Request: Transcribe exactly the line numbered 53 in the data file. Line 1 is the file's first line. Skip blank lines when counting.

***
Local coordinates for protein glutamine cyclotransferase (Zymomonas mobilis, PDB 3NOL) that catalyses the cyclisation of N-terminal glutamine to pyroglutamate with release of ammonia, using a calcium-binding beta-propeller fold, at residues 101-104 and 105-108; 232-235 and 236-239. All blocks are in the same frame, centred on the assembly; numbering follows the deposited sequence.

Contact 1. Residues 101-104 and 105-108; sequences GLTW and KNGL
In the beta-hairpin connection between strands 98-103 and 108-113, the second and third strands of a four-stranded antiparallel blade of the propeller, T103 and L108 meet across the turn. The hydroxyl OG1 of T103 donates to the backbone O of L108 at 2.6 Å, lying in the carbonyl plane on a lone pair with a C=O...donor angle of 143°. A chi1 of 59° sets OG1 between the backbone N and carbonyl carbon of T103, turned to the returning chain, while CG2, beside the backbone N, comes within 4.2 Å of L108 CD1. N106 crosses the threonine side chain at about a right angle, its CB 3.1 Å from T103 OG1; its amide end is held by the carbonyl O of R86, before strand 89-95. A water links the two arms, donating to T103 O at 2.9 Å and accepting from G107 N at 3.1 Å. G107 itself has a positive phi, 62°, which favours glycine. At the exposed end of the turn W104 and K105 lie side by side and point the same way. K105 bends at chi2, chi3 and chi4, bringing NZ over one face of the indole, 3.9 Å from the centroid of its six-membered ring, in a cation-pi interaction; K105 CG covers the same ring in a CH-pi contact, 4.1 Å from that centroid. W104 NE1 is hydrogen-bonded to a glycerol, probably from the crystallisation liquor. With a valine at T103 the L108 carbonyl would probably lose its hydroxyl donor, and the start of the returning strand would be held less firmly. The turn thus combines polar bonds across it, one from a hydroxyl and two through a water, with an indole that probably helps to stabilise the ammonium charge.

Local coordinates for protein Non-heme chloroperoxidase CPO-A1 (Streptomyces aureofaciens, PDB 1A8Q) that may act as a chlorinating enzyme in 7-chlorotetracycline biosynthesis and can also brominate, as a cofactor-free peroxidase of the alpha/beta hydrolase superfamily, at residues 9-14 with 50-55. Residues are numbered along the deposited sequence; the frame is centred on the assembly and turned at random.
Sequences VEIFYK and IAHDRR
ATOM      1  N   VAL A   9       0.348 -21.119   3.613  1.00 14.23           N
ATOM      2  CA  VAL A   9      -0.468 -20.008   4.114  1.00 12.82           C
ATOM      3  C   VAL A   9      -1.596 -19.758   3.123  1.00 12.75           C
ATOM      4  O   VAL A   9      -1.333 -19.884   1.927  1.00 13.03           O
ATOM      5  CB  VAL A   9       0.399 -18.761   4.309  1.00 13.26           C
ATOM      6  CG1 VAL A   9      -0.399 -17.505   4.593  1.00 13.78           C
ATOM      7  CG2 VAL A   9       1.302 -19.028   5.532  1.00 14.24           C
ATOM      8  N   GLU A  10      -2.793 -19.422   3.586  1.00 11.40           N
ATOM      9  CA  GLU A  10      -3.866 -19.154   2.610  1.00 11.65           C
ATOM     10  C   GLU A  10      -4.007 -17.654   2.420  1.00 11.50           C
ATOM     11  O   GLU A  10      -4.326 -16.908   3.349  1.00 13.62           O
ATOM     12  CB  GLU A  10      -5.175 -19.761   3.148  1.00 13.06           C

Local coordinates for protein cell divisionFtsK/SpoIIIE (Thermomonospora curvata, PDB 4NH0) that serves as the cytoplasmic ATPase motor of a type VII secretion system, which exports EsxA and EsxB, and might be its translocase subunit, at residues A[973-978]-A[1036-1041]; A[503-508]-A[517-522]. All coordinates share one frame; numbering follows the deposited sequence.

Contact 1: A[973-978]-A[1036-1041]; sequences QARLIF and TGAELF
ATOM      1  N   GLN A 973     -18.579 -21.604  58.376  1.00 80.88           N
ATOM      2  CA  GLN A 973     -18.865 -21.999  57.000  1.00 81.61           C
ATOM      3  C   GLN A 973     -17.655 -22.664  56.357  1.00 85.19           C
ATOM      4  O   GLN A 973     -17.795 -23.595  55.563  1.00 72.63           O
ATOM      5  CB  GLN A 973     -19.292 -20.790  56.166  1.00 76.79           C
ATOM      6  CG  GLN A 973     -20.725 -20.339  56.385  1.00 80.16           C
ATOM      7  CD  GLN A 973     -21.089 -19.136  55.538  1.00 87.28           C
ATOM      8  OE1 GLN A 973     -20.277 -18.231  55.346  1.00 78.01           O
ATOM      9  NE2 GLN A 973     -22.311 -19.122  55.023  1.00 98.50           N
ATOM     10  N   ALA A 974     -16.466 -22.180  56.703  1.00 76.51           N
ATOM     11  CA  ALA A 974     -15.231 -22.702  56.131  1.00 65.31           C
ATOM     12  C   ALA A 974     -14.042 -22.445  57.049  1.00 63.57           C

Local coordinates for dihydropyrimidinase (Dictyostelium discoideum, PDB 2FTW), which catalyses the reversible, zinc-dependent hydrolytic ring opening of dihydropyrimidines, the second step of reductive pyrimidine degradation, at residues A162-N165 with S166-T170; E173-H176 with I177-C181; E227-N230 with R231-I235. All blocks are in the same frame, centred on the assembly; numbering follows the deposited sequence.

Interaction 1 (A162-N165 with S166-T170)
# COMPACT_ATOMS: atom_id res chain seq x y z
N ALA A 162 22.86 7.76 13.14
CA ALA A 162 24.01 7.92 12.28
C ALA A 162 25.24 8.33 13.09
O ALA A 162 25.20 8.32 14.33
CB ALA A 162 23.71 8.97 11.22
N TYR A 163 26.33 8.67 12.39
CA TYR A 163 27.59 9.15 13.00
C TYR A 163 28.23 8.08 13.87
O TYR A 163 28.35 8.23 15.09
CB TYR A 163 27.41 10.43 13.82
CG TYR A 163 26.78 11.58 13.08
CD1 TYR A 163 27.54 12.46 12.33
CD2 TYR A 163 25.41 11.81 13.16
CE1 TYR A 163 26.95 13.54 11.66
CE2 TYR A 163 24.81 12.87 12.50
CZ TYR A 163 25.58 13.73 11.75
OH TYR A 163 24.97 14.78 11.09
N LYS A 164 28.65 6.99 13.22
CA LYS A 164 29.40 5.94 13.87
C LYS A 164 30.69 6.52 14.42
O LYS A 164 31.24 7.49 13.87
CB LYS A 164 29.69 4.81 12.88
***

CA LYS A 164 29.40 5.94 13.87